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City considering second option to open Metro LRT Line

WATCH ABOVE: We still do not know when the Metro LRT Line will be up and running. Michel Boyer is joined by the GM of Transportation Services with the reason.

EDMONTON – The City of Edmonton is exploring an alternative interim option for the Metro LRT Line’s signalling system.

The city’s transportation G.M. said the decision was made after a meeting with Thales, the signalling contractor.

“Although Thales has provided a safety certificate, we need documentation on testing and processes that would verify the Metro Line as ready for public service,” explained Dorian Wandzura.

“Unfortunately, Thales was not able to produce the documentation that would satisfy safety certification requirements, which means we are unable to put the Metro Line into service at this time,” he said.

Wandzura added the city is also working on a Plan B to get the LRT line up and running.

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“This interim option would provide and a basic level of service until the Thales system is ready for use,”

“Although it’s not preferable and not a long-term solution, this action will permit the city to move towards opening the line which has always been our goal.”

READ MORE: Edmonton Transit’s Metro Line to NAIT still not open

Details about the second option weren’t provided and the city still doesn’t have a timeline for the opening of the Metro LRT Line.

Thales, however, said all relevant documents have been available to the city for sometime.

“Thales has delivered all the necessary documentation, or made the relevant documentation accessible to the City of Edmonton and its consultant for many months,” Julie Rolland told Global News in a statement.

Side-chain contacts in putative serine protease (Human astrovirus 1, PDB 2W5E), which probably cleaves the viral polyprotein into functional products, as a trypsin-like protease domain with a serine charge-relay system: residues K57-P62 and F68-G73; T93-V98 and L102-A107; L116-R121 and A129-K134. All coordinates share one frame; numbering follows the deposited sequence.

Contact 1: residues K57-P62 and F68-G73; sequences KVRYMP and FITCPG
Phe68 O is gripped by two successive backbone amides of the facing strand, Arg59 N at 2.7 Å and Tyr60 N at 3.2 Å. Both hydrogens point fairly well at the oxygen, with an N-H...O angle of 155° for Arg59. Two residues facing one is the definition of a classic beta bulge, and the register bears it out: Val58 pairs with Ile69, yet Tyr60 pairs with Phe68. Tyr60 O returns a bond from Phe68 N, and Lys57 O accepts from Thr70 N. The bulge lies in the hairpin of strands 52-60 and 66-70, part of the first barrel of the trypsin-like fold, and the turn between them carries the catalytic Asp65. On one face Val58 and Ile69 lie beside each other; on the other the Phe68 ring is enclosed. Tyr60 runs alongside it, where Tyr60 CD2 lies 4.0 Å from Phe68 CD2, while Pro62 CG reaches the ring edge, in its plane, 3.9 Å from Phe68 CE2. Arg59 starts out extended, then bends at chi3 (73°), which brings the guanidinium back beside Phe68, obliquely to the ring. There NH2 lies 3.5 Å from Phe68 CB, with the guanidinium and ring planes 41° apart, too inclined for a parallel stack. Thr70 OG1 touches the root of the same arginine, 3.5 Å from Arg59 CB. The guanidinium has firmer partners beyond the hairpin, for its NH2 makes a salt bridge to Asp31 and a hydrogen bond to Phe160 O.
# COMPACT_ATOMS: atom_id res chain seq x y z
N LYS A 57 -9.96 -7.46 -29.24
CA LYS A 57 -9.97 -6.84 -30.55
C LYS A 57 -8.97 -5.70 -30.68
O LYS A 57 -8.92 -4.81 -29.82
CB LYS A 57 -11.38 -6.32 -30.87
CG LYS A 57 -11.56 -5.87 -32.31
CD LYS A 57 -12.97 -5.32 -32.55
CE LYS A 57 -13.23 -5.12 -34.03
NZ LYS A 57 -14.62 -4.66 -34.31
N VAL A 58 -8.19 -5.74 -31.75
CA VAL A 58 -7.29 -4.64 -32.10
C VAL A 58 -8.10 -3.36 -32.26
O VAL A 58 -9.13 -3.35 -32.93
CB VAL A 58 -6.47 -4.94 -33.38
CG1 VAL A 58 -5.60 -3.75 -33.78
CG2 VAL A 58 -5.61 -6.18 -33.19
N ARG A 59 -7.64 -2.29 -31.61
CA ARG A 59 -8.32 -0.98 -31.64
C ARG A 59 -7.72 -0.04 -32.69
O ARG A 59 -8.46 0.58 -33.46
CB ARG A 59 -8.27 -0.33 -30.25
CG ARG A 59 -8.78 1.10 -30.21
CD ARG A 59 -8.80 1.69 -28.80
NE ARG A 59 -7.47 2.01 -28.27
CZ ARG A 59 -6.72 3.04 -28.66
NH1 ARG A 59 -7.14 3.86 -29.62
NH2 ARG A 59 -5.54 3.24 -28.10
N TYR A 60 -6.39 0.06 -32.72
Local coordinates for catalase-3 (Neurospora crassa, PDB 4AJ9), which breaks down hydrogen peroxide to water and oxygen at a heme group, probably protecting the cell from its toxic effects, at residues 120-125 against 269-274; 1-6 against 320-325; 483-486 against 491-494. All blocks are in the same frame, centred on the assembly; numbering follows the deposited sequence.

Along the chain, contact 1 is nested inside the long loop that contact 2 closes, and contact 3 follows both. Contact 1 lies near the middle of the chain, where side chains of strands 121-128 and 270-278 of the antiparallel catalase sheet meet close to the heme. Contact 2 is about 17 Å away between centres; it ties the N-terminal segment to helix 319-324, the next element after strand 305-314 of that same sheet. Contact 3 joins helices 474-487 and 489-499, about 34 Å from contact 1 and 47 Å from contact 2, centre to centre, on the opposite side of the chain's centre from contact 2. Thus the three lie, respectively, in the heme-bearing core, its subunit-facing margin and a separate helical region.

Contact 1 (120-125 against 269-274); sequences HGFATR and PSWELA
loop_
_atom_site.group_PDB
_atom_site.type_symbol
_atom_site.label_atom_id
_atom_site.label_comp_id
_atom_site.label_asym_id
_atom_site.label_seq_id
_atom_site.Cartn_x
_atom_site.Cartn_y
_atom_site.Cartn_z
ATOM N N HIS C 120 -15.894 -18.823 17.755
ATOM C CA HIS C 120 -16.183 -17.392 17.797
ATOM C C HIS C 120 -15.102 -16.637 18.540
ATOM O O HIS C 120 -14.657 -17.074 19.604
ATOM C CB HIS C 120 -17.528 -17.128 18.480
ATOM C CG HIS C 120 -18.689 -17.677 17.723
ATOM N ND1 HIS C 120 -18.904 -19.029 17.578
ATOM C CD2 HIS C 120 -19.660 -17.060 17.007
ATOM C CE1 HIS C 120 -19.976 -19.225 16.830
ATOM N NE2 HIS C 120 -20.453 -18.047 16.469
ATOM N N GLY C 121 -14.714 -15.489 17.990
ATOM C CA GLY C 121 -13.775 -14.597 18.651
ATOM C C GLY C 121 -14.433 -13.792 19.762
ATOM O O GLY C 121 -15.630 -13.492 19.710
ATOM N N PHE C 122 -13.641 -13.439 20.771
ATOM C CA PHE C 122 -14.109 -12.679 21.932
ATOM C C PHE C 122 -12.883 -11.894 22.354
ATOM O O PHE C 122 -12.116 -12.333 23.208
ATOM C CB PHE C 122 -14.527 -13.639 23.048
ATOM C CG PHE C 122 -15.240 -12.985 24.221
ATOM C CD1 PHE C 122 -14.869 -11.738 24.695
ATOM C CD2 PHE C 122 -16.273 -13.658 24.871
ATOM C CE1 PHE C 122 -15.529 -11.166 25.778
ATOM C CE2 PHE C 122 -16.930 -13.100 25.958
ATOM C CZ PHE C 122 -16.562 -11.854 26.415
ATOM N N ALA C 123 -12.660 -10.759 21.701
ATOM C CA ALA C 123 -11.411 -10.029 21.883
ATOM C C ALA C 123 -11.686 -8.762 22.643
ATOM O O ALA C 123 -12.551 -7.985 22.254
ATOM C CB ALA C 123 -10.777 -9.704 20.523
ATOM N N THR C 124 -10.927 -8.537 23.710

“The city’s consultant was at Thales’ facilities in Toronto during the week of July 19, 2015 and has in fact been closely involved in the project since the beginning.‎

“On July 24, 2015, Thales received in-person feedback from the city’s consultant at the end of its visit.

“At this time, no comment was made regarding missing essential documentation.

“No formal or written feedback regarding the city consultant’s visit has been received by Thales so far,” Rolland added.

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She said the city’s move to consider another option comes as a shock.

“The decision of the city to engage another, new party, to perform an independent review comes as a surprise to Thales.”

Wandzura emphasized the move doesn’t mean the city is terminating its contract with Thales.

“We fully expect them to deliver the product they agreed to deliver.”

The city will also engage in an independent rail safety audit, which has been an option available under the contract with Thales.

“Rail Safety Consulting, a North American leader in auditing signalling systems, will work with Thales to identify gaps and close those gaps that will lead to fulfillment of those contracts,” said Wandzura.

In July, suggestions were made of significant construction problems. A report obtained by the Edmonton Journal listed 12 problems facing the LRT line. The issues include water pooling on the tracks, loose guard rails, and communications systems blocked or filled with water and debris.

However, Wandzura insists the nearly year-and-a-half delay of the line is a result of issues with the signalling system not the other issues.

READ MORE: Councillor calls Metro LRT delay ‘boondoggle’ after leaked report

There is no indication of the cost of the delay or the possible secondary option.

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The project takes the LRT line from Churchill Station to NAIT.

A city audit expected in August will review both the signalling system and management for the entire $665-million project.

RAW VIDEO: The city’s Transportation Services GM Dorian Wandzura reveals why the Metro LRT Line cannot be put into service right now.